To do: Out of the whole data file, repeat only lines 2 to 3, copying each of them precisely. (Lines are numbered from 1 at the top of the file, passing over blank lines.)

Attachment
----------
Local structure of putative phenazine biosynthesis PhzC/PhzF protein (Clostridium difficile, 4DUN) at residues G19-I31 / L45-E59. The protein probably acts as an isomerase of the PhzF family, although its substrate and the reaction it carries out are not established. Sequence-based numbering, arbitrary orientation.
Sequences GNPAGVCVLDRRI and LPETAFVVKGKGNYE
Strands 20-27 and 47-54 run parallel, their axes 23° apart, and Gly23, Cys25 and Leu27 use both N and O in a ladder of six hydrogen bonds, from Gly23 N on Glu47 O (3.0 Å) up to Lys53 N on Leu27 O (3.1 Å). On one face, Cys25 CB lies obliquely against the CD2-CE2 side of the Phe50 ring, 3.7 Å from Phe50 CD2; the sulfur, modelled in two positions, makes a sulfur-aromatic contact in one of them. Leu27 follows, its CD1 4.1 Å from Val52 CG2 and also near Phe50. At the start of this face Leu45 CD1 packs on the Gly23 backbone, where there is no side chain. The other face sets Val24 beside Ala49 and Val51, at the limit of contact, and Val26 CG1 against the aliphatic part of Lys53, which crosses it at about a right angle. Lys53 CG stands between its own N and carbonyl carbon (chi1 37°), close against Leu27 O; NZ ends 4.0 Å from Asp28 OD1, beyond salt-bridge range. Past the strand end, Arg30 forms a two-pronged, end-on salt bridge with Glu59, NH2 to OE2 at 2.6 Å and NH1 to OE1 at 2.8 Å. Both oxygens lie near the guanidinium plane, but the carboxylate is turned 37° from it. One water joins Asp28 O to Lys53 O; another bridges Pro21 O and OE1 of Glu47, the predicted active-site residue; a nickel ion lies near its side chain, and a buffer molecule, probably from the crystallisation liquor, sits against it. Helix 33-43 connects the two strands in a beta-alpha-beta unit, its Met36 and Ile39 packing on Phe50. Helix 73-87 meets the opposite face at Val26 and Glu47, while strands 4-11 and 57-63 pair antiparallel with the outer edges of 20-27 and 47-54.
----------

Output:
Sequences GNPAGVCVLDRRI and LPETAFVVKGKGNYE
Strands 20-27 and 47-54 run parallel, their axes 23° apart, and Gly23, Cys25 and Leu27 use both N and O in a ladder of six hydrogen bonds, from Gly23 N on Glu47 O (3.0 Å) up to Lys53 N on Leu27 O (3.1 Å). On one face, Cys25 CB lies obliquely against the CD2-CE2 side of the Phe50 ring, 3.7 Å from Phe50 CD2; the sulfur, modelled in two positions, makes a sulfur-aromatic contact in one of them. Leu27 follows, its CD1 4.1 Å from Val52 CG2 and also near Phe50. At the start of this face Leu45 CD1 packs on the Gly23 backbone, where there is no side chain. The other face sets Val24 beside Ala49 and Val51, at the limit of contact, and Val26 CG1 against the aliphatic part of Lys53, which crosses it at about a right angle. Lys53 CG stands between its own N and carbonyl carbon (chi1 37°), close against Leu27 O; NZ ends 4.0 Å from Asp28 OD1, beyond salt-bridge range. Past the strand end, Arg30 forms a two-pronged, end-on salt bridge with Glu59, NH2 to OE2 at 2.6 Å and NH1 to OE1 at 2.8 Å. Both oxygens lie near the guanidinium plane, but the carboxylate is turned 37° from it. One water joins Asp28 O to Lys53 O; another bridges Pro21 O and OE1 of Glu47, the predicted active-site residue; a nickel ion lies near its side chain, and a buffer molecule, probably from the crystallisation liquor, sits against it. Helix 33-43 connects the two strands in a beta-alpha-beta unit, its Met36 and Ile39 packing on Phe50. Helix 73-87 meets the opposite face at Val26 and Glu47, while strands 4-11 and 57-63 pair antiparallel with the outer edges of 20-27 and 47-54.